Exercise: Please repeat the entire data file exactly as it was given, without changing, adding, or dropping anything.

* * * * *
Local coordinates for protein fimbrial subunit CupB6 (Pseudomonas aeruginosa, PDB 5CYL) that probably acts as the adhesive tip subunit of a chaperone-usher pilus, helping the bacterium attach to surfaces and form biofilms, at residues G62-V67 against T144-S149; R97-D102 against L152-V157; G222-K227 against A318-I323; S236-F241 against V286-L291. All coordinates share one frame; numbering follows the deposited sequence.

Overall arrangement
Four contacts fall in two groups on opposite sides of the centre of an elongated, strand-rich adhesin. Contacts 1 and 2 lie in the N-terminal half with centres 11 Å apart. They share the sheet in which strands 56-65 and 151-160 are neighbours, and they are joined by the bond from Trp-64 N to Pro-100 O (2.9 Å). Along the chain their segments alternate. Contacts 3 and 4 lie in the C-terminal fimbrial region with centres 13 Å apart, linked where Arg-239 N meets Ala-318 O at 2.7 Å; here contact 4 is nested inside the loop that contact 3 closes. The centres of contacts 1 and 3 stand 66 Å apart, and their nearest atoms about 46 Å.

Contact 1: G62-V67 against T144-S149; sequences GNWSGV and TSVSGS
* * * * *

Local coordinates for protein fimbrial subunit CupB6 (Pseudomonas aeruginosa, PDB 5CYL) that probably acts as the adhesive tip subunit of a chaperone-usher pilus, helping the bacterium attach to surfaces and form biofilms, at residues G62-V67 against T144-S149; R97-D102 against L152-V157; G222-K227 against A318-I323; S236-F241 against V286-L291. All coordinates share one frame; numbering follows the deposited sequence.

Overall arrangement
Four contacts fall in two groups on opposite sides of the centre of an elongated, strand-rich adhesin. Contacts 1 and 2 lie in the N-terminal half with centres 11 Å apart. They share the sheet in which strands 56-65 and 151-160 are neighbours, and they are joined by the bond from Trp-64 N to Pro-100 O (2.9 Å). Along the chain their segments alternate. Contacts 3 and 4 lie in the C-terminal fimbrial region with centres 13 Å apart, linked where Arg-239 N meets Ala-318 O at 2.7 Å; here contact 4 is nested inside the loop that contact 3 closes. The centres of contacts 1 and 3 stand 66 Å apart, and their nearest atoms about 46 Å.

Contact 1: G62-V67 against T144-S149; sequences GNWSGV and TSVSGS